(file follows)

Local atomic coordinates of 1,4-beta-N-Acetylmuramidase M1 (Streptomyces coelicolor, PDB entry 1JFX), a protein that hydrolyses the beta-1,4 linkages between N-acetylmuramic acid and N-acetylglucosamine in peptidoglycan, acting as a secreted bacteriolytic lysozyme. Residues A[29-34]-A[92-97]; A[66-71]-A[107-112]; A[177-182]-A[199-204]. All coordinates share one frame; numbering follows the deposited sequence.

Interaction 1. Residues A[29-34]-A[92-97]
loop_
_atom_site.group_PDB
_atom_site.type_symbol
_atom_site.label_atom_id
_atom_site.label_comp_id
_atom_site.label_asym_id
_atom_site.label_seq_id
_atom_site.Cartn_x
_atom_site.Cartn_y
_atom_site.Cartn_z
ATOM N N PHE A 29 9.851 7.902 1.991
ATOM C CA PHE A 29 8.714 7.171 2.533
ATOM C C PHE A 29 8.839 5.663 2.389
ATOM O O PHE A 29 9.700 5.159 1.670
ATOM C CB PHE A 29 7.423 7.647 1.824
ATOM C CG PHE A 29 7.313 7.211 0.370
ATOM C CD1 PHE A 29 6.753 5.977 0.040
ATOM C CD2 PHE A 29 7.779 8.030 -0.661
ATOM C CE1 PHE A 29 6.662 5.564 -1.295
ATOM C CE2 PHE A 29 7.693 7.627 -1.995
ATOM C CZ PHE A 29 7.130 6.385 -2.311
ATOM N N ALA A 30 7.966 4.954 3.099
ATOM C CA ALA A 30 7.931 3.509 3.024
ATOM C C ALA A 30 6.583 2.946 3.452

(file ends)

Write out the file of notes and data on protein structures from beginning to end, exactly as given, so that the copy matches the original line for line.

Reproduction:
Local atomic coordinates of 1,4-beta-N-Acetylmuramidase M1 (Streptomyces coelicolor, PDB entry 1JFX), a protein that hydrolyses the beta-1,4 linkages between N-acetylmuramic acid and N-acetylglucosamine in peptidoglycan, acting as a secreted bacteriolytic lysozyme. Residues A[29-34]-A[92-97]; A[66-71]-A[107-112]; A[177-182]-A[199-204]. All coordinates share one frame; numbering follows the deposited sequence.

Interaction 1. Residues A[29-34]-A[92-97]
loop_
_atom_site.group_PDB
_atom_site.type_symbol
_atom_site.label_atom_id
_atom_site.label_comp_id
_atom_site.label_asym_id
_atom_site.label_seq_id
_atom_site.Cartn_x
_atom_site.Cartn_y
_atom_site.Cartn_z
ATOM N N PHE A 29 9.851 7.902 1.991
ATOM C CA PHE A 29 8.714 7.171 2.533
ATOM C C PHE A 29 8.839 5.663 2.389
ATOM O O PHE A 29 9.700 5.159 1.670
ATOM C CB PHE A 29 7.423 7.647 1.824
ATOM C CG PHE A 29 7.313 7.211 0.370
ATOM C CD1 PHE A 29 6.753 5.977 0.040
ATOM C CD2 PHE A 29 7.779 8.030 -0.661
ATOM C CE1 PHE A 29 6.662 5.564 -1.295
ATOM C CE2 PHE A 29 7.693 7.627 -1.995
ATOM C CZ PHE A 29 7.130 6.385 -2.311
ATOM N N ALA A 30 7.966 4.954 3.099
ATOM C CA ALA A 30 7.931 3.509 3.024
ATOM C C ALA A 30 6.583 2.946 3.452